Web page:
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Ame_Evil's avatar

What is the difference between T1 and T2 mri scans?

Asked by Ame_Evil (3041points) May 10th, 2010

I was just reading my notes and realised I do not adequately know the difference between these two scans. So here are my few questions:

What are the methodologically differences in acquiring them both?

What actually happens to the particles in the brain when each one is performed?

What are the pros and cons of each technique?

I am not a neurosciencey geek so if you could keep explanations sort of simple that would be great.


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4 Answers

grumpyfish's avatar

Wikipedia has some stuff to get you going:

FireMadeFlesh's avatar

I will answer the easiest first: “What are the pros and cons of each technique?”
The general answer to this is that T1 scans are better for anatomy, and T2 are better for pathology, since T2 highlights fluid and many pathologies (including almost all traumatic or neoplasmic brain pathologies) are accompanied by oedema. However this rule is not always correct, because gadolinium contrast can only be imaged by T1, not T2.

“What actually happens to the particles in the brain when each one is performed?”
MRI physics is insanely hard, but I will do my best to summarise it for you. An MRI scanner works by applying a strong magnetic field to the body, which aligns all the protons along a single axis. A radio frequency (RF) pulse is then emitted, which knocks the protons off this axis. The magnetic field causes them to return to alignment, and in the process they emit RF waves which are then detected to form the image.

“What are the methodologically differences in acquiring them both?”
There are two types of relaxation; longitudinal and transverse. T1 imaging uses longitudinal relaxation signals to form its image, and T2 uses transverse relaxation signals.
When the protons are in equilibrium, there is a small discrepancy between spin ‘up’ and spin ‘down’ protons (this is quantum spin). If a 90 degree RF pulse is sent out, we can change this so there is no discrepancy, and there are equal numbers of spin up and spin down. When the pulse is turned off, the discrepancy returns. The signal from the few protons that switch back forms a T1 image.
The main magnetic field causes all the protons in the field to be aligned, but they retain their individual precession frequency. When an RF pulse is applied, they begin to precess in phase with each other, and a signal can be detected. When the pulse is switched off, they slowly return to their previous precession frequency, which is dictated by their binding in their respective atoms. As they lose phase the signal drops, and the time taken for the signal to disappear is measured and used to form a T2 image.

occupant1's avatar

I’m not sure I fully comprehend what I just read, but why does longitudinal relaxation occur more in anatomy than pathology? Does it accurately allow the distinction between the two? Does the pathology alter the relaxation signals that much? Or put differently, does the alteration of the signals vary by degree of pathology? Given what I see on imaging of T1 and T2 films, I guess I need to pay closer attention. When ordering imaging which involves trauma, is it necessary or correct to order both T1 & T2 or would T2 only be adequate. Is there a substantial cost difference if I order just T2 vs both? Thank You.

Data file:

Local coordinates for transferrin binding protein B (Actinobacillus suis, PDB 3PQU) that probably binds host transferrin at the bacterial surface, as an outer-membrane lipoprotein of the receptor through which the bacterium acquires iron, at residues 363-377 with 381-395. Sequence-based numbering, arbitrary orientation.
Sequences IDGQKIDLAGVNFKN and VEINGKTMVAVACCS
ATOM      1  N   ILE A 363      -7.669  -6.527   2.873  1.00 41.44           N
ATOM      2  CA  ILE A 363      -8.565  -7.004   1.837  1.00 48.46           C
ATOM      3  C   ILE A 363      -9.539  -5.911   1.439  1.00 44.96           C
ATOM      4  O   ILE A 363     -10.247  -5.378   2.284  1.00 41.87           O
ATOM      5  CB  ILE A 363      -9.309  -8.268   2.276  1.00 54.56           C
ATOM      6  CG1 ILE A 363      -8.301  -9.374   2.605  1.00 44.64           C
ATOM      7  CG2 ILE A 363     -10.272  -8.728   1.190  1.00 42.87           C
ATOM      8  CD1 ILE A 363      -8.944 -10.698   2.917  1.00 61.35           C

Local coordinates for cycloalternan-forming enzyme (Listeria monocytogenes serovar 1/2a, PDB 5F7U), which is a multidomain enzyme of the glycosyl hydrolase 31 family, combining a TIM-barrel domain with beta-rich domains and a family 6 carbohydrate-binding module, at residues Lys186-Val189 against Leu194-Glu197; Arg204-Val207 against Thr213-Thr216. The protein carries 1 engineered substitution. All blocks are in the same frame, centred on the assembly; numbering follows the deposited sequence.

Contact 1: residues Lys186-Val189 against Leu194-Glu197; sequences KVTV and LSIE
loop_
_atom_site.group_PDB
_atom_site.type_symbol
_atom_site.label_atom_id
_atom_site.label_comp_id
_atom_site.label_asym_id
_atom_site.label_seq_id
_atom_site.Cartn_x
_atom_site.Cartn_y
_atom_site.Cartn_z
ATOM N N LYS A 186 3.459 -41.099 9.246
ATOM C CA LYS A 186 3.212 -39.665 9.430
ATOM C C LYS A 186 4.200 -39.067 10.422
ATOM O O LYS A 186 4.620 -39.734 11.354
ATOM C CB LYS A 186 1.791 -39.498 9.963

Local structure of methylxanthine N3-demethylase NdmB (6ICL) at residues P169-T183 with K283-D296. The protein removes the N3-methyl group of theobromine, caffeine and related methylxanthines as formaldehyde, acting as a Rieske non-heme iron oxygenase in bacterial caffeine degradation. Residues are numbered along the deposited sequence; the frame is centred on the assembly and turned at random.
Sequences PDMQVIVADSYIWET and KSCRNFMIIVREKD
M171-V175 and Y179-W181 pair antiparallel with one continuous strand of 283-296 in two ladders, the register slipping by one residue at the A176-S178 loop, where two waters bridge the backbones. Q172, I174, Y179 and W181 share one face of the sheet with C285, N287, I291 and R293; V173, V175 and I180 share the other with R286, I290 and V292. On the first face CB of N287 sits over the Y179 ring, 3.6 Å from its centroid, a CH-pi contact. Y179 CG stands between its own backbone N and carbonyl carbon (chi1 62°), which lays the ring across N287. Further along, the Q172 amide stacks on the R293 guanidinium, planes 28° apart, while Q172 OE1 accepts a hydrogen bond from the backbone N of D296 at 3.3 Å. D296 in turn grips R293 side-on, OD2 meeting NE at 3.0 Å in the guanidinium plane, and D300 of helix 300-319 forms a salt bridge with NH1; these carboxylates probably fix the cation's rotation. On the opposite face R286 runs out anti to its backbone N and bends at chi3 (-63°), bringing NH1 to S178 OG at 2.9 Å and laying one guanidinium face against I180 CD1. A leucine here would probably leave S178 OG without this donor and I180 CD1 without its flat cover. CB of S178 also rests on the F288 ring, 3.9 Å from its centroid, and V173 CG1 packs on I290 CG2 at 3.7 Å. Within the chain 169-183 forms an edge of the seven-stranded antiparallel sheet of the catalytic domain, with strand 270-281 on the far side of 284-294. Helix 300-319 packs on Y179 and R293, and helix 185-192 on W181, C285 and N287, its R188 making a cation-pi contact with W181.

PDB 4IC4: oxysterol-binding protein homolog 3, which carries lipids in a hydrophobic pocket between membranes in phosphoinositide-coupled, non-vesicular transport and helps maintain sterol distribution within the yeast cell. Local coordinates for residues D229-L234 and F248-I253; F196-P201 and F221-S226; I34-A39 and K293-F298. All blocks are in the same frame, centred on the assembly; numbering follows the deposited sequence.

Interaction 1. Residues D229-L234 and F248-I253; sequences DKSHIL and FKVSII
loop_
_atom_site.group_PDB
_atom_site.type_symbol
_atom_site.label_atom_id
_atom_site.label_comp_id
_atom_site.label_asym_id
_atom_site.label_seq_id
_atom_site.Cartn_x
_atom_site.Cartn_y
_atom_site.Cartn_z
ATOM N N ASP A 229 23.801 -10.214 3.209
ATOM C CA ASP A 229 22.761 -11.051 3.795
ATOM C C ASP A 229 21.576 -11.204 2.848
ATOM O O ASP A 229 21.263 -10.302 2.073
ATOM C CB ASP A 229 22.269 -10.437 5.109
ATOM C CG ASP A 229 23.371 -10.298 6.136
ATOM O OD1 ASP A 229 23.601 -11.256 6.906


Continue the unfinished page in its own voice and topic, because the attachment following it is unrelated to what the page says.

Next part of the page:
FireMadeFlesh's avatar

@occupant1 The reason that T2 is superior to T1 for demonstrating many pathologies is due to the high signal given by water in T2 images (as you can see from the bright CSF in any standard T2 brain or spinal sequence). Most common pathologies are associated with a change in local water content, such as oedema surrounding a brain tumour. T1 receives less signal from water, and therefore won’t show these changes. However it is superior for demonstrating the anatomical changes associated with a particular pathology. In the case of a brain tumour, the T2 scan will clearly show the tumour and the effect on surrounding tissue, but any surgical planning will likely be done from the more anatomically precise T1 scans. The pathology doesn’t alter the relaxation signals as such, but it alters the tissue composition, and therefore the signal obtained from the affected region.

In a trauma situation, I would advise looking to CT first if there is any suspicion of a bleed. CT is much faster, and is perfectly adequate for showing fresh blood – you don’t want to lose a patient while you wait for MRI’s prettier pictures. That said, if an MRI is indicated, the selection of sequences should be tailored to the clinically suspected pathology. This will usually include a standard T1 and T2, as well as maybe half a dozen more advanced sequences.

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